Every four years, the world's most talented and skilled come together for a two-week competition in pursuit of gold and glory.
Those competitors aren't participating in the Summer Olympics. Rather, they're the digital criminals, identity thieves and sleazy online operators who gather to feast on the smorgasbord of Internet interest that the Olympic Games offers.
Olympics-related scams first began to appear this spring with bogus ticket offers, and really got into gear in late May as a fake competition schedule installed malware on the computers of those who tried to view it.
But now that the games are under way, emails promising exclusive Olympics video clips have been found leading to malware. The " London 2012 Olympics lottery team " has been promising riches to people worldwide. Britons have received scam emails offering tickets to Olympic events, even those that don't sell tickets.
Just this past Friday, security company Zscaler said a full 80 percent of the Olympics-themed websites it had examined were scams of one form or another, ranging from ad-filled typosquats such as "cnbcolympics.com" or "wwwnbcolympics.com" to sites offering ways to stream the TV feed for a small fee.
The situation is so bad that the official London 2012 website has a page devoted to helping fans avoid Olympic-themed scams. The page links to a running list of Olympic-themed scams that's already reached 11 pages.
"If you are contacted by someone claiming to be from London 2012 saying they are authorized by or connected to London 2012, or saying they can help you gain some connection with the Games, please take steps to ensure they are legitimate, particularly if they are asking you to pay them any money," says the official London 2012 site.
Some of the scams are pretty entertaining. For example, there's one that claims that "the sailing facilities at Weymouth and Portland for the London 2012 Olympic and Paralympic sailing events" came in under budget, and that "there is a remaining £14,500,000 [$22,600,000] of benefit available."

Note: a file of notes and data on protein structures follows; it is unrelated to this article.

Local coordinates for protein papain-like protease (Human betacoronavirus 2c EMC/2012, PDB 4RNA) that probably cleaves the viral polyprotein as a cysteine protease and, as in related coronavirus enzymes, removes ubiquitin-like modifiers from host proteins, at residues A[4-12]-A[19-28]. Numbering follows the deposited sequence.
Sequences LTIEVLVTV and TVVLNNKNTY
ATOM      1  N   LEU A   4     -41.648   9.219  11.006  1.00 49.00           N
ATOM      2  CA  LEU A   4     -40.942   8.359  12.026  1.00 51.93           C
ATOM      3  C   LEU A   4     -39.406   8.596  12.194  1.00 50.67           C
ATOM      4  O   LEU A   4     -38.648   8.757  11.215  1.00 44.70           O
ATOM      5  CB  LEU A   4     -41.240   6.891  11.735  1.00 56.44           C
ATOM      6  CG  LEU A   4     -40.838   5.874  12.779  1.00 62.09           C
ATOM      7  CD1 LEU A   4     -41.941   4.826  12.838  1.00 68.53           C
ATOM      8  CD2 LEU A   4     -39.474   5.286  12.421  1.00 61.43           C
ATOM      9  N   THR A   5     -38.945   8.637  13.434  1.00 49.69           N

"The email therefore asks the recipient to present its business as the second foreign contractor to enable the transfer of the remaining (£14,500,000) into his or her account."
More lotteries than actual people
Another email "informs the recipient they have won £1 million via a random World Wide Web computerised draw system," the page states. "The recipient is asked to provide personal information, winning references, and a proof of identification or passport document."
There's malware too. An "email made to look like a London 2012 press release" harbors a secret — "if a recipient clicks on it and they don't have Internet protection software running on their PC, the email will try to download a Trojan horse keylogger."
And email isn't the only method of communication. The "'London 2012 Lotto' SMS" sends a text message confirming "that the recipient has won £300,000 [$468,500] in the London 2012 Lotto Draw. They are asked to call 02033183174, quoting the reference 9897721 to claim a prize."
Another one sends a physical letter "to non-United Kingdom residents" and "informs the recipient that they have won £950,000 [$1,484,000] due to their mobile phone number being randomly drawn." Of course, to claim the money, they have to email personally identifiable information such as their "mobile number, full name, full address (not P.O. box), Phone/Fax, Sex, Age, Occupation and Nationality."
At the end of almost every listing, the London 2012 organizers add a warning: "This is a scam. Do not provide any of your personal details or pay any money to the people who sent this."
Many of the scam emails have to do with one form of bogus lottery or another. To the alert reader, such enticements are so obviously fraudulent that it's amazing that anyone would ever fall for them. But as a Microsoft researcher recently pointed out, perhaps they work precisely because they're so dumb.